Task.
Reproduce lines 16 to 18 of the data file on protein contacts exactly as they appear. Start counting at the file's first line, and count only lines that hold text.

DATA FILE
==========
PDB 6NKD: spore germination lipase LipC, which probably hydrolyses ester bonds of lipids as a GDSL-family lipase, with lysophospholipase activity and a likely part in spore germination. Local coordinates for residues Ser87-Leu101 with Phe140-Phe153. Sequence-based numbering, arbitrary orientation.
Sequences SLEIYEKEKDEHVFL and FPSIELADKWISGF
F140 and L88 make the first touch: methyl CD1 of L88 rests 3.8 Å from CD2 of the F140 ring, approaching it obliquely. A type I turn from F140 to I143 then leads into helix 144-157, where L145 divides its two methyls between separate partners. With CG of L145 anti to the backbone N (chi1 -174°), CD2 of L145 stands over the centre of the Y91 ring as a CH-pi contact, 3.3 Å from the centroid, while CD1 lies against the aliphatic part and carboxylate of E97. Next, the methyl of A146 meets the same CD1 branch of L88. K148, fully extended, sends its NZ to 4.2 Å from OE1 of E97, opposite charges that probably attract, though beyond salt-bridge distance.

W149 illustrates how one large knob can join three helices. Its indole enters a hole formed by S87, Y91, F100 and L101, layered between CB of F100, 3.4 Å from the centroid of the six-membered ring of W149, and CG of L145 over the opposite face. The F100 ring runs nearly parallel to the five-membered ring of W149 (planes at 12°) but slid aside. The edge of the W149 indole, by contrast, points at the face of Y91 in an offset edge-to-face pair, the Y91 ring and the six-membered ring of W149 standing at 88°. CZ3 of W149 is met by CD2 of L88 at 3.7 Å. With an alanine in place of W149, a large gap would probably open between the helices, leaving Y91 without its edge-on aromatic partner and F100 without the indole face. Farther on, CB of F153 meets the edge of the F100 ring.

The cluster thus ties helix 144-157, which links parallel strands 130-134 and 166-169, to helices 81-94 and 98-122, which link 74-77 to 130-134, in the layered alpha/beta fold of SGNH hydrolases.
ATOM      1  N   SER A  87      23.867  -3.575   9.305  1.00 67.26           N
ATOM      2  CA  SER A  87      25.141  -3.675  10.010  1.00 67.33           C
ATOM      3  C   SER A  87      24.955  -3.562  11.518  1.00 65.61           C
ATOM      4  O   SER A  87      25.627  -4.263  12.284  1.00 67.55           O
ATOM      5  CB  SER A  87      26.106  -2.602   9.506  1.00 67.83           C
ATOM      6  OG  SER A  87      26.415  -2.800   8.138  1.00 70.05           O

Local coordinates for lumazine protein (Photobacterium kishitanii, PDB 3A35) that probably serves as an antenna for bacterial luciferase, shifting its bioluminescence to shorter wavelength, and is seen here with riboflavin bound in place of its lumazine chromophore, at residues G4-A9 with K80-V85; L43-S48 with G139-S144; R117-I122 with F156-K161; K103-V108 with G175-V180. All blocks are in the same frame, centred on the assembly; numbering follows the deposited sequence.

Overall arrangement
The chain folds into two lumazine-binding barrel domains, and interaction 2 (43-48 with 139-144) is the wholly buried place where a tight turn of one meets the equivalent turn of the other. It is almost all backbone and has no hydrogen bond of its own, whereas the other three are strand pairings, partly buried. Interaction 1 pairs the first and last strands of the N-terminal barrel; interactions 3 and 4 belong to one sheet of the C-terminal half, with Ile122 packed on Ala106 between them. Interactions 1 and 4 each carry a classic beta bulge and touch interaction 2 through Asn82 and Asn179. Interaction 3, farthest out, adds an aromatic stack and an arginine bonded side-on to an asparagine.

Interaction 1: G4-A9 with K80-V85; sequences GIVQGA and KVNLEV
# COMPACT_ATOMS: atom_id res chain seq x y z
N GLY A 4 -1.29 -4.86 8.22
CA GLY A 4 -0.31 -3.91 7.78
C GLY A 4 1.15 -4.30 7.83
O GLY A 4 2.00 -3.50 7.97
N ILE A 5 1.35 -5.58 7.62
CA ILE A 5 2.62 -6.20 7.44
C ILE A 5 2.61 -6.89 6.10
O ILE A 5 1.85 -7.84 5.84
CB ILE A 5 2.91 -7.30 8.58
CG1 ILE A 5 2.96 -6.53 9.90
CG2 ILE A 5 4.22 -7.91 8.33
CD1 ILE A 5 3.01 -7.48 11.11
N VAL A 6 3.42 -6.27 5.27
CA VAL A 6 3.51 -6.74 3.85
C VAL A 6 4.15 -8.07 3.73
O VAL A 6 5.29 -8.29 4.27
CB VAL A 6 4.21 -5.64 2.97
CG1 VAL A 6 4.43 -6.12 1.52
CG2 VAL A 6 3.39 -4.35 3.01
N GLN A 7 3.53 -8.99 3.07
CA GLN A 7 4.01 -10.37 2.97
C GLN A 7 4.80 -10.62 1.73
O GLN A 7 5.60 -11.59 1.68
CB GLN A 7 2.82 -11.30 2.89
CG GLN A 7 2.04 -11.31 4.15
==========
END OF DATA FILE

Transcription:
# COMPACT_ATOMS: atom_id res chain seq x y z
N GLY A 4 -1.29 -4.86 8.22
CA GLY A 4 -0.31 -3.91 7.78